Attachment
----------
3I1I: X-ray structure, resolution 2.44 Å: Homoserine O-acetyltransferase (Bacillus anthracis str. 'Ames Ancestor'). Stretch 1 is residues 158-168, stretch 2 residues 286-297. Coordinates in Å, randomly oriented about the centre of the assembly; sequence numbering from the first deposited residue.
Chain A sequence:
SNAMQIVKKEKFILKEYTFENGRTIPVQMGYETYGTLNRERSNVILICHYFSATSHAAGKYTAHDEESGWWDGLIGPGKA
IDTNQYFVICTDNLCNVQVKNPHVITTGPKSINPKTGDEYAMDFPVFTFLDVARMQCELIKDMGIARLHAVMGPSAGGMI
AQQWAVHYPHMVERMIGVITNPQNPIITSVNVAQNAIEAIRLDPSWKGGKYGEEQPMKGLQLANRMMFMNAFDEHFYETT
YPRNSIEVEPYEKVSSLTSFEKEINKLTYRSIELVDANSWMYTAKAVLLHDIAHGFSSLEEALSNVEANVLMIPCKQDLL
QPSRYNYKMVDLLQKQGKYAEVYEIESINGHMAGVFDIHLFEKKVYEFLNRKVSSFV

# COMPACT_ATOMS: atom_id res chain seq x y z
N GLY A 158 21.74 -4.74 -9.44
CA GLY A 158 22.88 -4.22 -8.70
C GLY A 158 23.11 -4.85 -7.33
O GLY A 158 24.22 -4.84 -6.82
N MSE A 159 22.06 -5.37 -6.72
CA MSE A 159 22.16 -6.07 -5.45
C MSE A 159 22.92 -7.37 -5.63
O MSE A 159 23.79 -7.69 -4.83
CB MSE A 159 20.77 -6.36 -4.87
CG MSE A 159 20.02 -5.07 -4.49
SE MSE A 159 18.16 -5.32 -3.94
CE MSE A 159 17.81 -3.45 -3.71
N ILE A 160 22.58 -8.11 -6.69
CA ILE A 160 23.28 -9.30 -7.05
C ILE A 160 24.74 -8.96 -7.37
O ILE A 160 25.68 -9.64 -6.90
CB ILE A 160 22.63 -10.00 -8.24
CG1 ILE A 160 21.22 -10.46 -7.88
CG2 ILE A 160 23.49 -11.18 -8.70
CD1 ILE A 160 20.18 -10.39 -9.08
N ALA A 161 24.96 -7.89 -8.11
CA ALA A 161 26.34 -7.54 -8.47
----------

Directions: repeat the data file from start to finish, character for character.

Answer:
3I1I: X-ray structure, resolution 2.44 Å: Homoserine O-acetyltransferase (Bacillus anthracis str. 'Ames Ancestor'). Stretch 1 is residues 158-168, stretch 2 residues 286-297. Coordinates in Å, randomly oriented about the centre of the assembly; sequence numbering from the first deposited residue.
Chain A sequence:
SNAMQIVKKEKFILKEYTFENGRTIPVQMGYETYGTLNRERSNVILICHYFSATSHAAGKYTAHDEESGWWDGLIGPGKA
IDTNQYFVICTDNLCNVQVKNPHVITTGPKSINPKTGDEYAMDFPVFTFLDVARMQCELIKDMGIARLHAVMGPSAGGMI
AQQWAVHYPHMVERMIGVITNPQNPIITSVNVAQNAIEAIRLDPSWKGGKYGEEQPMKGLQLANRMMFMNAFDEHFYETT
YPRNSIEVEPYEKVSSLTSFEKEINKLTYRSIELVDANSWMYTAKAVLLHDIAHGFSSLEEALSNVEANVLMIPCKQDLL
QPSRYNYKMVDLLQKQGKYAEVYEIESINGHMAGVFDIHLFEKKVYEFLNRKVSSFV

# COMPACT_ATOMS: atom_id res chain seq x y z
N GLY A 158 21.74 -4.74 -9.44
CA GLY A 158 22.88 -4.22 -8.70
C GLY A 158 23.11 -4.85 -7.33
O GLY A 158 24.22 -4.84 -6.82
N MSE A 159 22.06 -5.37 -6.72
CA MSE A 159 22.16 -6.07 -5.45
C MSE A 159 22.92 -7.37 -5.63
O MSE A 159 23.79 -7.69 -4.83
CB MSE A 159 20.77 -6.36 -4.87
CG MSE A 159 20.02 -5.07 -4.49
SE MSE A 159 18.16 -5.32 -3.94
CE MSE A 159 17.81 -3.45 -3.71
N ILE A 160 22.58 -8.11 -6.69
CA ILE A 160 23.28 -9.30 -7.05
C ILE A 160 24.74 -8.96 -7.37
O ILE A 160 25.68 -9.64 -6.90
CB ILE A 160 22.63 -10.00 -8.24
CG1 ILE A 160 21.22 -10.46 -7.88
CG2 ILE A 160 23.49 -11.18 -8.70
CD1 ILE A 160 20.18 -10.39 -9.08
N ALA A 161 24.96 -7.89 -8.11
CA ALA A 161 26.34 -7.54 -8.47